Steve Carell Never Saw Original ‘Office’
Steve Carell will be a hard act to follow. The funnyman will soon pass the torch to some as yet unnamed actor on NBC’s hit show, The Office, when he retires from his role as Michael Scott, the quirky, oblivious boss of Scranton’s Dunder Mifflin paper company.
For whomever follows Carell, it will be useful to remember that Michael Scott was not always an iconic role. There was a time when the character was considered, especially by certain television purists, a pale shadow of Ricky Gervais‘ David Brent, who led the original cast of the equally-lauded British The Office on BBC before the concept hit the states.
Carell had a strategy about transitioning to the risky role. He preferred to remain in the dark about the previous incarnation of the show. “We all – everyone except for Steve Carell – had seen the original, and we were all fans of the original Office,” David Denman, who played Pam’s fiance Roy, exclusively told Uinterview. “He saw maybe about ten minutes and he said, ‘Turn it off. I can’t do that. The guy’s too good, I’m going to imitate him.'”
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The comedian, who was just beginning to enjoy household-name status after his renowned success from The 40 Year Old Virgin, took a totally different approach to the new role. “It’s not about trying to be better than the original,” he told Playboy. “You want to make something that isn’t just an impersonation or a copy, because if that’s the point, why even do it? The challenge is to take elements of the original and re-explore it in a new context.”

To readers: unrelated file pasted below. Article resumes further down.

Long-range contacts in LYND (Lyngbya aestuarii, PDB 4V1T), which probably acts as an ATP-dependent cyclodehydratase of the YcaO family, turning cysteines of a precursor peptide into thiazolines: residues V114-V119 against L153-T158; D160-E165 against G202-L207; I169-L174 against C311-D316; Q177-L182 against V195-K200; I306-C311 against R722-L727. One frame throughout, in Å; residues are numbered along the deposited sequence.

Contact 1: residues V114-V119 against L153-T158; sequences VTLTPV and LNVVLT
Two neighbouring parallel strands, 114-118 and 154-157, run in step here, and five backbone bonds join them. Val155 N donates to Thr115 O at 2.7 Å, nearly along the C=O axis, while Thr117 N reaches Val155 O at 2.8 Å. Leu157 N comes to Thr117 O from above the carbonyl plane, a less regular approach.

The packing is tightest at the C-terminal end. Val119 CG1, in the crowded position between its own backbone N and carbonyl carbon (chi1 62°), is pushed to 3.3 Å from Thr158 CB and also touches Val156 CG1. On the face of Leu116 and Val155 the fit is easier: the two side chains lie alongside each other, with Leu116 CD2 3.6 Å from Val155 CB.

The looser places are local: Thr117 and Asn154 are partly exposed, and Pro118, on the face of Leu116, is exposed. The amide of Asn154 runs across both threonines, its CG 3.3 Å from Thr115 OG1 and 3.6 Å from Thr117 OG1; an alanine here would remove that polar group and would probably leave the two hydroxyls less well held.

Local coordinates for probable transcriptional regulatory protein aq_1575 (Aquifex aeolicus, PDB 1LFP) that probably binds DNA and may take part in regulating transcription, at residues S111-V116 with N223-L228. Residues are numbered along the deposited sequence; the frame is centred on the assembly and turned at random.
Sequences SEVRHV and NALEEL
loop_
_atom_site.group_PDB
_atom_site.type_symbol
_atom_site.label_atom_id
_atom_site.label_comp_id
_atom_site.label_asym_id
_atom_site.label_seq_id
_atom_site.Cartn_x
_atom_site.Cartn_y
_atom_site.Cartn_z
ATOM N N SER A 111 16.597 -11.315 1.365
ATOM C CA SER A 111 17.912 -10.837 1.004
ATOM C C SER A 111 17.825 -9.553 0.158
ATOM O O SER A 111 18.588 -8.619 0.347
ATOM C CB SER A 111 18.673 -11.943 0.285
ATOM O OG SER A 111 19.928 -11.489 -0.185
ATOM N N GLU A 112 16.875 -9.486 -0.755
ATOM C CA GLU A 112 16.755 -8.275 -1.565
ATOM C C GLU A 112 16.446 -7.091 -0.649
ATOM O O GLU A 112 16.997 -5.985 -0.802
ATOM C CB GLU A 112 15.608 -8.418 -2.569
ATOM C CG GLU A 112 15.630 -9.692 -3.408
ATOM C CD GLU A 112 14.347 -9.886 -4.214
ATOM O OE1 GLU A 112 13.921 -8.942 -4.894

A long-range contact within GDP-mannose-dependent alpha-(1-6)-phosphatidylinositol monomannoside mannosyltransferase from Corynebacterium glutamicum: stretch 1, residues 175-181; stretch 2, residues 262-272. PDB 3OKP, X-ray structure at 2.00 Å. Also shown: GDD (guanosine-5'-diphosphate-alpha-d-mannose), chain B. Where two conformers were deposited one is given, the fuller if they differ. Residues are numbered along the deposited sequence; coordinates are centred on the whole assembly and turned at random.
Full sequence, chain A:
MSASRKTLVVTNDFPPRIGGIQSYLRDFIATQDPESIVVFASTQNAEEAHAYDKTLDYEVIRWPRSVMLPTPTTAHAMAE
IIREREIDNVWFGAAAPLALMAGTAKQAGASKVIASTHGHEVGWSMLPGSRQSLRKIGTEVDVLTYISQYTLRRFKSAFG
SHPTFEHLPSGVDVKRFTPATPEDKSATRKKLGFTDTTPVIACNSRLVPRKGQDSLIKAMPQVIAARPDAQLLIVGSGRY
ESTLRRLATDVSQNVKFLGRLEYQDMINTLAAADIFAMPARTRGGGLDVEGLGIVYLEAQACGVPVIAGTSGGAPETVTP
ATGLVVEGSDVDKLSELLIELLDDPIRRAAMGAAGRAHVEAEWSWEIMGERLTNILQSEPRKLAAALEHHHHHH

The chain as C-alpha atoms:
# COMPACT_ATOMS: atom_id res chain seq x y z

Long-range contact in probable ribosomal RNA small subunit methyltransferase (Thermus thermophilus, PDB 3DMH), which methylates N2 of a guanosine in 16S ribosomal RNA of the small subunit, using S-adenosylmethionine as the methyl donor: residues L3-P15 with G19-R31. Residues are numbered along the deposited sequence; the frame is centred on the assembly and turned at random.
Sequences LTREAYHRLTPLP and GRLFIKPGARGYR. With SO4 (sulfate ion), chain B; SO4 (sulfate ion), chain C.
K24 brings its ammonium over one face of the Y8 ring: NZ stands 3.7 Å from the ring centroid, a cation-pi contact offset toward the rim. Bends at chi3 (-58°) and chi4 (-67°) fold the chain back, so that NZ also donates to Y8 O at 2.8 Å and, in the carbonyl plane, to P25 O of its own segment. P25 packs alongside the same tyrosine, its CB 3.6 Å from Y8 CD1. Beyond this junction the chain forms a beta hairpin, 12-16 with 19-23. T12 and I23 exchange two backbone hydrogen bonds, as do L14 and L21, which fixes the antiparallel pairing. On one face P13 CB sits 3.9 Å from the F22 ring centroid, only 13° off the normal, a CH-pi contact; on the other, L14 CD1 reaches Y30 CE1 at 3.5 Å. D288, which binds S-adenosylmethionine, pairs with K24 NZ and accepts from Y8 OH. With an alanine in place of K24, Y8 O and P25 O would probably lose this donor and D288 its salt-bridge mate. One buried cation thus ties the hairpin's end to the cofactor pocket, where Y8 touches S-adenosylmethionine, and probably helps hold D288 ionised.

In the beginning, what has now become fondly known as “The American Office,” had underdog status. No one expected it to succeed. “There was almost an animosity for the show because the BBC version was so beloved and Ricky Gervais was so brilliant. So in our minds, we realized there was no way to win that battle. There was nothing we could do as a cast or writers or producers to dispel people’s preconceived notions. We just had to put it out of our mind and do the best job we could.”
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Seven seasons and 24 award wins later, The Office has more than found its footing. Denman credits the liberties the show took for that success. “Once the show got to its second season and they started writing original episodes … we kind of got out of the shadow of the British version and [the show] sort of took on a life of its own, and got its own voice and, you know, it became a lot more broad compared to the original.”
These may be useful thoughts for the new incarnation of “David Brent / Michael Scott,” whomever he might be. –KIMBERLY STEELE
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